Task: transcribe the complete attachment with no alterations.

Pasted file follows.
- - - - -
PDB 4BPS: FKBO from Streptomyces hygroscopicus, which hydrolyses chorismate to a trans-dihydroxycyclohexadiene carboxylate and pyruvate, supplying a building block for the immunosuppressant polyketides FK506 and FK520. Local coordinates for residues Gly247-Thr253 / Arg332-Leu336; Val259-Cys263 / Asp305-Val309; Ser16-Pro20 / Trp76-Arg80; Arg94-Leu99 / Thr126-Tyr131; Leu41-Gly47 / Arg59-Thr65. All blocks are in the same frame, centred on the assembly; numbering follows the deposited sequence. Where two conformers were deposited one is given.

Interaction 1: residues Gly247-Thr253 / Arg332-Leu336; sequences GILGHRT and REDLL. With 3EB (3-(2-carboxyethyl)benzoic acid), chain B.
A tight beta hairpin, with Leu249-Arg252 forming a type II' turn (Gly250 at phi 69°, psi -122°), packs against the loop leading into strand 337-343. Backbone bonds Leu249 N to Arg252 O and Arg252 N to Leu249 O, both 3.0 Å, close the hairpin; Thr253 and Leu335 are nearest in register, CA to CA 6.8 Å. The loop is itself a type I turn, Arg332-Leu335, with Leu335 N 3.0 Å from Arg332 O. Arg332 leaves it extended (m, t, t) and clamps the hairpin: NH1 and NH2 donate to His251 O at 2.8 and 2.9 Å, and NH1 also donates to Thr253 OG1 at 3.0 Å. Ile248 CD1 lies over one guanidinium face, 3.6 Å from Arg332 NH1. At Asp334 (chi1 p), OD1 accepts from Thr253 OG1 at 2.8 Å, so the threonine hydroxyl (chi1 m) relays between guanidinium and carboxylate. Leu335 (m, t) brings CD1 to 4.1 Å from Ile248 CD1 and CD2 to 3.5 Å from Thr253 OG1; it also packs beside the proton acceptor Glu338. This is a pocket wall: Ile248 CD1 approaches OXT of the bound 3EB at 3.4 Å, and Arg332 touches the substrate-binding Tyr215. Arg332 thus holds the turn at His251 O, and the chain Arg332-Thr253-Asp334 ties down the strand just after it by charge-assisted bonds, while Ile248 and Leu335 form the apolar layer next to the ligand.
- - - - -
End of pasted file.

PDB 4BPS: FKBO from Streptomyces hygroscopicus, which hydrolyses chorismate to a trans-dihydroxycyclohexadiene carboxylate and pyruvate, supplying a building block for the immunosuppressant polyketides FK506 and FK520. Local coordinates for residues Gly247-Thr253 / Arg332-Leu336; Val259-Cys263 / Asp305-Val309; Ser16-Pro20 / Trp76-Arg80; Arg94-Leu99 / Thr126-Tyr131; Leu41-Gly47 / Arg59-Thr65. All blocks are in the same frame, centred on the assembly; numbering follows the deposited sequence. Where two conformers were deposited one is given.

Interaction 1: residues Gly247-Thr253 / Arg332-Leu336; sequences GILGHRT and REDLL. With 3EB (3-(2-carboxyethyl)benzoic acid), chain B.
A tight beta hairpin, with Leu249-Arg252 forming a type II' turn (Gly250 at phi 69°, psi -122°), packs against the loop leading into strand 337-343. Backbone bonds Leu249 N to Arg252 O and Arg252 N to Leu249 O, both 3.0 Å, close the hairpin; Thr253 and Leu335 are nearest in register, CA to CA 6.8 Å. The loop is itself a type I turn, Arg332-Leu335, with Leu335 N 3.0 Å from Arg332 O. Arg332 leaves it extended (m, t, t) and clamps the hairpin: NH1 and NH2 donate to His251 O at 2.8 and 2.9 Å, and NH1 also donates to Thr253 OG1 at 3.0 Å. Ile248 CD1 lies over one guanidinium face, 3.6 Å from Arg332 NH1. At Asp334 (chi1 p), OD1 accepts from Thr253 OG1 at 2.8 Å, so the threonine hydroxyl (chi1 m) relays between guanidinium and carboxylate. Leu335 (m, t) brings CD1 to 4.1 Å from Ile248 CD1 and CD2 to 3.5 Å from Thr253 OG1; it also packs beside the proton acceptor Glu338. This is a pocket wall: Ile248 CD1 approaches OXT of the bound 3EB at 3.4 Å, and Arg332 touches the substrate-binding Tyr215. Arg332 thus holds the turn at His251 O, and the chain Arg332-Thr253-Asp334 ties down the strand just after it by charge-assisted bonds, while Ile248 and Leu335 form the apolar layer next to the ligand.